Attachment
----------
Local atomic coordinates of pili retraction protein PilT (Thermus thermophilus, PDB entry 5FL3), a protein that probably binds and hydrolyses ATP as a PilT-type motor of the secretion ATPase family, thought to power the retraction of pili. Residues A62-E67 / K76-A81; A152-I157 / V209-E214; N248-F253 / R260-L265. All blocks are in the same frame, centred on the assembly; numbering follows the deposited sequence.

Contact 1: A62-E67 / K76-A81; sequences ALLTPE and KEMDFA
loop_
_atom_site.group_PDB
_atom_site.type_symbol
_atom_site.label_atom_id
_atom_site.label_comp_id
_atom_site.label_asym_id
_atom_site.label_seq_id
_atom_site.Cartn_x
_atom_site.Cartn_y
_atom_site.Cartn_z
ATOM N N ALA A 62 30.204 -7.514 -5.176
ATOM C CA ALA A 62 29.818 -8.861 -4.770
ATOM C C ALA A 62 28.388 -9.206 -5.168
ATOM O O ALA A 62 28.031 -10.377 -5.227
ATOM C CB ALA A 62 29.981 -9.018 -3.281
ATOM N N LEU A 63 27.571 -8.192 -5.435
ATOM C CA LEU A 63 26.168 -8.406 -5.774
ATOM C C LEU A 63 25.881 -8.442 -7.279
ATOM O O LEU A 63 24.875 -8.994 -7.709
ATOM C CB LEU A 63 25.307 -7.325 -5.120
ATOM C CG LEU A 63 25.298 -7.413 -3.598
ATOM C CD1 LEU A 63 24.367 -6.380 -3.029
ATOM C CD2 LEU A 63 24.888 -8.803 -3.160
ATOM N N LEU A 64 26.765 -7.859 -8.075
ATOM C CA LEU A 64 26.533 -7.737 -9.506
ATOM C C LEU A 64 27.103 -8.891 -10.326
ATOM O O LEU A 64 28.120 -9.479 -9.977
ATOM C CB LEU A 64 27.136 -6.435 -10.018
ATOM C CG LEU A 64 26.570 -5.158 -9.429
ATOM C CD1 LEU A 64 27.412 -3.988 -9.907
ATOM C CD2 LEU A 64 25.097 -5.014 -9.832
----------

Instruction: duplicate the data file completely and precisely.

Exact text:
Local atomic coordinates of pili retraction protein PilT (Thermus thermophilus, PDB entry 5FL3), a protein that probably binds and hydrolyses ATP as a PilT-type motor of the secretion ATPase family, thought to power the retraction of pili. Residues A62-E67 / K76-A81; A152-I157 / V209-E214; N248-F253 / R260-L265. All blocks are in the same frame, centred on the assembly; numbering follows the deposited sequence.

Contact 1: A62-E67 / K76-A81; sequences ALLTPE and KEMDFA
loop_
_atom_site.group_PDB
_atom_site.type_symbol
_atom_site.label_atom_id
_atom_site.label_comp_id
_atom_site.label_asym_id
_atom_site.label_seq_id
_atom_site.Cartn_x
_atom_site.Cartn_y
_atom_site.Cartn_z
ATOM N N ALA A 62 30.204 -7.514 -5.176
ATOM C CA ALA A 62 29.818 -8.861 -4.770
ATOM C C ALA A 62 28.388 -9.206 -5.168
ATOM O O ALA A 62 28.031 -10.377 -5.227
ATOM C CB ALA A 62 29.981 -9.018 -3.281
ATOM N N LEU A 63 27.571 -8.192 -5.435
ATOM C CA LEU A 63 26.168 -8.406 -5.774
ATOM C C LEU A 63 25.881 -8.442 -7.279
ATOM O O LEU A 63 24.875 -8.994 -7.709
ATOM C CB LEU A 63 25.307 -7.325 -5.120
ATOM C CG LEU A 63 25.298 -7.413 -3.598
ATOM C CD1 LEU A 63 24.367 -6.380 -3.029
ATOM C CD2 LEU A 63 24.888 -8.803 -3.160
ATOM N N LEU A 64 26.765 -7.859 -8.075
ATOM C CA LEU A 64 26.533 -7.737 -9.506
ATOM C C LEU A 64 27.103 -8.891 -10.326
ATOM O O LEU A 64 28.120 -9.479 -9.977
ATOM C CB LEU A 64 27.136 -6.435 -10.018
ATOM C CG LEU A 64 26.570 -5.158 -9.429
ATOM C CD1 LEU A 64 27.412 -3.988 -9.907
ATOM C CD2 LEU A 64 25.097 -5.014 -9.832